Hole 1. A gentle opener, sloping left to right eases you into the round, the ideal approach is from the left, the bail out is right but the angle is less appealing. Cracker.
Hole 2: A pretty par 4 with bunkers pinching at driving distance, cool green, I missed right and banked my chip down to the hole - I was in golf heaven.
Hole 3: Risk reward is everywhere, but the throat to the green is very narrow, a lay-up is wise and the green tiny.
Hole 4: Could be one of my favorite holes anywhere, its all in from of you, the chance to be a hero, or play safe, only you can decide. the punchbowl green is a delight, oh for a twilight 2 hours here chipping and putting around!
Hole 5: Starts a run of holes in similar direction that takes you all the way through to the 11th. A long downhill par 3 that gives you a bank in from the left, the right side of the green is hidden by a massive dune. The walk from tee to green is about as good as it gets.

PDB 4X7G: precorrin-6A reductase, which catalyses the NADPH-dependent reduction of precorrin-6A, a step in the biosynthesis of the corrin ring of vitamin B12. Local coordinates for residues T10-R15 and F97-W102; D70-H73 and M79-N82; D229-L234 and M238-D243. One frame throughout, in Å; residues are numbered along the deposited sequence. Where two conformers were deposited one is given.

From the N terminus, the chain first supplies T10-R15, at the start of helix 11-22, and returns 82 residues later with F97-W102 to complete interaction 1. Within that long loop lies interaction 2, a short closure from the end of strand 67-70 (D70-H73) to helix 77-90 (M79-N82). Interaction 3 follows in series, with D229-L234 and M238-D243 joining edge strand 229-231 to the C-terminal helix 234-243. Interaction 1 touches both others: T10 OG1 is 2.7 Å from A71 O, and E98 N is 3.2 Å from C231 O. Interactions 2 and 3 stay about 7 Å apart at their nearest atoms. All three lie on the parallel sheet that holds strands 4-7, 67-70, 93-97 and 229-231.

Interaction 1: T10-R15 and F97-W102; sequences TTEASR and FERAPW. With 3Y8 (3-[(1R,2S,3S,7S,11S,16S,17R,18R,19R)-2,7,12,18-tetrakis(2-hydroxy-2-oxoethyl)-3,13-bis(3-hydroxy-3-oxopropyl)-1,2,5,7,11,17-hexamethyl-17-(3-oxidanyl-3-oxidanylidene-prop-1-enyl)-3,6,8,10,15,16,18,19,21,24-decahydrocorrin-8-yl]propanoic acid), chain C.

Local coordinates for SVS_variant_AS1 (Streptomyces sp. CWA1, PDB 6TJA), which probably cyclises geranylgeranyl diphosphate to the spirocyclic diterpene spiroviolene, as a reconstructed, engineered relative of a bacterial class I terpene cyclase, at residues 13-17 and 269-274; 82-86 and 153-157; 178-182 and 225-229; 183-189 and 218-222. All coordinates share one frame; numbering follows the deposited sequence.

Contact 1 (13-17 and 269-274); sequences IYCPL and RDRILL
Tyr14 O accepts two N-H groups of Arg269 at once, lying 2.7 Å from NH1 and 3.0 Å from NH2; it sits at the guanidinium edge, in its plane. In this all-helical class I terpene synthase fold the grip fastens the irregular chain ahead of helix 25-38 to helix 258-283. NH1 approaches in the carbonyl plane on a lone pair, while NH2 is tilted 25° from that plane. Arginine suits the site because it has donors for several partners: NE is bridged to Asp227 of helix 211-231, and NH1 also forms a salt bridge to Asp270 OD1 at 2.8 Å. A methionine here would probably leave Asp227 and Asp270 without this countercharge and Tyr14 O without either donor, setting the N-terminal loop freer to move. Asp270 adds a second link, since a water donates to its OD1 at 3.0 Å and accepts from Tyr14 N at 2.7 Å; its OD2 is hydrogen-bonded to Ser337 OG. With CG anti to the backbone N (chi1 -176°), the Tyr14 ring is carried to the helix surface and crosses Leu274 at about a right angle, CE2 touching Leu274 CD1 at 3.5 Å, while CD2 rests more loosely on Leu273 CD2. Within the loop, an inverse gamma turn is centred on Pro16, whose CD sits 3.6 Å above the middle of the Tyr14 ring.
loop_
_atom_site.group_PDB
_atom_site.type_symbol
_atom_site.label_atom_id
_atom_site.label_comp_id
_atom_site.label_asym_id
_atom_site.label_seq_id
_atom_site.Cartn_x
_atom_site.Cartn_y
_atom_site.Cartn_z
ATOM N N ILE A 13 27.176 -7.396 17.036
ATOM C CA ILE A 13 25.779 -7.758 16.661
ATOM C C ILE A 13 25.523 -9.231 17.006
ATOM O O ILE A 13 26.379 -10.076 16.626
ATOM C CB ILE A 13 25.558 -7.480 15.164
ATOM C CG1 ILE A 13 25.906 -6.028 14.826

Hole 6: This fairway snakes right to left and back the other way, a fascinating hole with danger at every turn.
Hole 7: Hands down the best 100m hole I have seen, you almost have to hook your gap wedge to get close, play safe and stay short right to avoid a big number.
Hole 8: A split fairway make you unsure from the tee, but you can be certain - this is a man size golf hole, it will take your best to make par here, you cold put this hole on any course on earth and it would shine.
Hole 9: A generous fairway flows over what seems like a rumpled carpet, undulations are everywhere, the green is deceptive, and cold drink await at the turn.
Hole 10: A flat fairway turns uphill as you reach the green, there is no shortcut here, a solid 2nd is required and the green is steep.
Hole 11: This reachable 5 shot hole has a generous driving area, the fairway dips into a massive hollow, this is a difficult place to find yourself as the approach now becomes blind (with the green running away).
Hole 12: A very cool short four that requires accuracy and bravery in equal doses, what a hole, our group made 4, 6, 6, 6!